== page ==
Do You Not Understand This Parable?

First Reading: 1 Corinthians 4:1-5

Brothers and sisters:
Thus should one regard us: as servants of Christ
and stewards of the mysteries of God.
Now it is of course required of stewards
that they be found trustworthy.
It does not concern me in the least
that I be judged by you or any human tribunal;
I do not even pass judgment on myself;
I am not conscious of anything against me,
but I do not thereby stand acquitted;
the one who judges me is the Lord.
Therefore, do not make any judgment before the appointed time,
until the Lord comes,
for he will bring to light what is hidden in darkness
and will manifest the motives of our hearts,
and then everyone will receive praise from God.

Responsorial Psalm: Psalm 37:3-4, 5-6, 27-28, 39-40

R. (39a) The salvation of the just comes from the Lord.
Trust in the LORD and do good,
that you may dwell in the land and be fed in security.
Take delight in the LORD,
and he will grant you your heart’s requests.
R. The salvation of the just comes from the Lord.
Commit to the LORD your way;
trust in him, and he will act.
He will make justice dawn for you like the light;
bright as the noonday shall be your vindication.
R. The salvation of the just comes from the Lord.
Turn from evil and do good,
that you may abide forever;
For the LORD loves what is right,
and forsakes not his faithful ones.
Criminals are destroyed
and the posterity of the wicked is cut off.
R. The salvation of the just comes from the Lord.
The salvation of the just is from the LORD;
he is their refuge in time of distress.
And the LORD helps them and delivers them;
he delivers them from the wicked and saves them,
because they take refuge in him.
R. The salvation of the just comes from the Lord.

Gospel: Luke 5:33-39

The scribes and Pharisees said to Jesus,
“The disciples of John the Baptist fast often and offer prayers,
and the disciples of the Pharisees do the same;
but yours eat and drink.”
Jesus answered them, “Can you make the wedding guests fast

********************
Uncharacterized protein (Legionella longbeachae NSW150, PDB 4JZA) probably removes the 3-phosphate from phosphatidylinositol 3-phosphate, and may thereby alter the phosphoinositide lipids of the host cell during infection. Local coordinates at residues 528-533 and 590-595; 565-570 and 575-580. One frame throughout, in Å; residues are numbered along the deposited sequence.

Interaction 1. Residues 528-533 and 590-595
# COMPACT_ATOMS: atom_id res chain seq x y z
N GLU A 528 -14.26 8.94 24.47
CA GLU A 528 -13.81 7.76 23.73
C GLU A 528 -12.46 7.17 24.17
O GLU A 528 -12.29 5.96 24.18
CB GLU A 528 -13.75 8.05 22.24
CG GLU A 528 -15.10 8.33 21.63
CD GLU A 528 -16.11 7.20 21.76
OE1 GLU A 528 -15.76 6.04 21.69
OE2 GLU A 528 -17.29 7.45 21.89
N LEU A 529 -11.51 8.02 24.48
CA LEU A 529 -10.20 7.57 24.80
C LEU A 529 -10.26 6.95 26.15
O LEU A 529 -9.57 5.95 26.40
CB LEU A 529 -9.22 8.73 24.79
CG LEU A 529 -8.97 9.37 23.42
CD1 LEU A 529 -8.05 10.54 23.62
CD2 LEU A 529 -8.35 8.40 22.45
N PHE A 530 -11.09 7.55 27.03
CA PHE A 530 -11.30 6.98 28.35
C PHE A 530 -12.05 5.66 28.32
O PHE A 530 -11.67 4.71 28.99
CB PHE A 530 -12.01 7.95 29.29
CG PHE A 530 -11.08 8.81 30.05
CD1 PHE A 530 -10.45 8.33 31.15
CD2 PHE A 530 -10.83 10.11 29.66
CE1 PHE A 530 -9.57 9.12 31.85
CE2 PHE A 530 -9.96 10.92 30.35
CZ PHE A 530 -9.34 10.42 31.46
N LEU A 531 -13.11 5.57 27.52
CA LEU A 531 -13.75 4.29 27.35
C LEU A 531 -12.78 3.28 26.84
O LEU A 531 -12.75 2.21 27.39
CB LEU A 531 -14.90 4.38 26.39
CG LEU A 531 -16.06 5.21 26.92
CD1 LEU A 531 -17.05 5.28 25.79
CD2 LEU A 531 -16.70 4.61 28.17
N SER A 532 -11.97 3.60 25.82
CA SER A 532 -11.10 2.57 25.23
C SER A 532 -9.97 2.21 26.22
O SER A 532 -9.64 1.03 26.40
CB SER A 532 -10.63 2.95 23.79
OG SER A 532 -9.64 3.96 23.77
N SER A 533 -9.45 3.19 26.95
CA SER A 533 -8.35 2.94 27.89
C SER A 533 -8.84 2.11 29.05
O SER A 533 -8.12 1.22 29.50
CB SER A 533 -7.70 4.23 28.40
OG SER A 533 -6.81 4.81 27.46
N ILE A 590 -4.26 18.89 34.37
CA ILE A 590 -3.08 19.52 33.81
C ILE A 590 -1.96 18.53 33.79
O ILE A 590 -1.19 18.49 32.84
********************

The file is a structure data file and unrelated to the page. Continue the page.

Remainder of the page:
while the bridegroom is with them?
But the days will come, and when the bridegroom is taken away from them,
then they will fast in those days.”
And he also told them a parable.
“No one tears a piece from a new cloak to patch an old one.
Otherwise, he will tear the new
and the piece from it will not match the old cloak.
Likewise, no one pours new wine into old wineskins.
Otherwise, the new wine will burst the skins,
and it will be spilled, and the skins will be ruined.
Rather, new wine must be poured into fresh wineskins.
And no one who has been drinking old wine desires new,
for he says, ‘The old is good.’”


sept 2

Upon first listen, Jesus’ parables seem a lot like metaphors. Metaphors take something we know and use it to help us better understand something unfamiliar. For instance, when Romeo says, “Juliet is the sun,” we can take what we know about the sun: its significance, its beauty, its danger, and apply those qualities to the girl in question.

But, that isn’t quite what happens in a parable. There’s more to them than that. The stories themselves seem understandable enough: seeds fall various places, the owner of a vineyard wants to collect from his tenants, a cloak needs patching. But what the story actually means, or how it applies to what Jesus is talking about? Well, that’s less obvious.

Jesus says as much Himself. Then his disciples asked him what this parable meant. He said, “To you it has been given to know the secrets of the kingdom of God; but to others I speak in parables, so that ‘looking they may not perceive, and listening they may not understand.’ (Luke 8:9-10.)

He says He talks in parables SO THAT WE WON’T UNDERSTAND.

And sometimes not even the Apostles get to get it.  And he said to them, Do you not understand this parable? Then how will you understand all the parables? (Mark 4:13.)

The point of parables, then, is not to explain something, but rather, to make us think about something. To chew on it. The parables don’t change, but the journeys on which they take us, and the conclusions to which they lead us, can change. We can hear the same story and draw a different meaning from it, as our experiences and circumstances change. And that’s the beauty of the way Jesus chose to teach His followers then and now. He doesn’t always hand us answers and explanations, sometimes He gives us questions and tools.

We’ll get to the answers, just not necessarily right away. As Friar Lawrence says to Romeo, “Wisely and slow. They stumble that run fast.”

Have you examined the parables? Do you find them confusing or inapplicable to you? Look twice. Look deeper.

photo credit

Kendra Tierney lives in Los Angeles, CA where her interests include blogging, homeschooling, looking after her eight children, and fixing up a hundred year old tumbledown mansion. You can find out more about her here.

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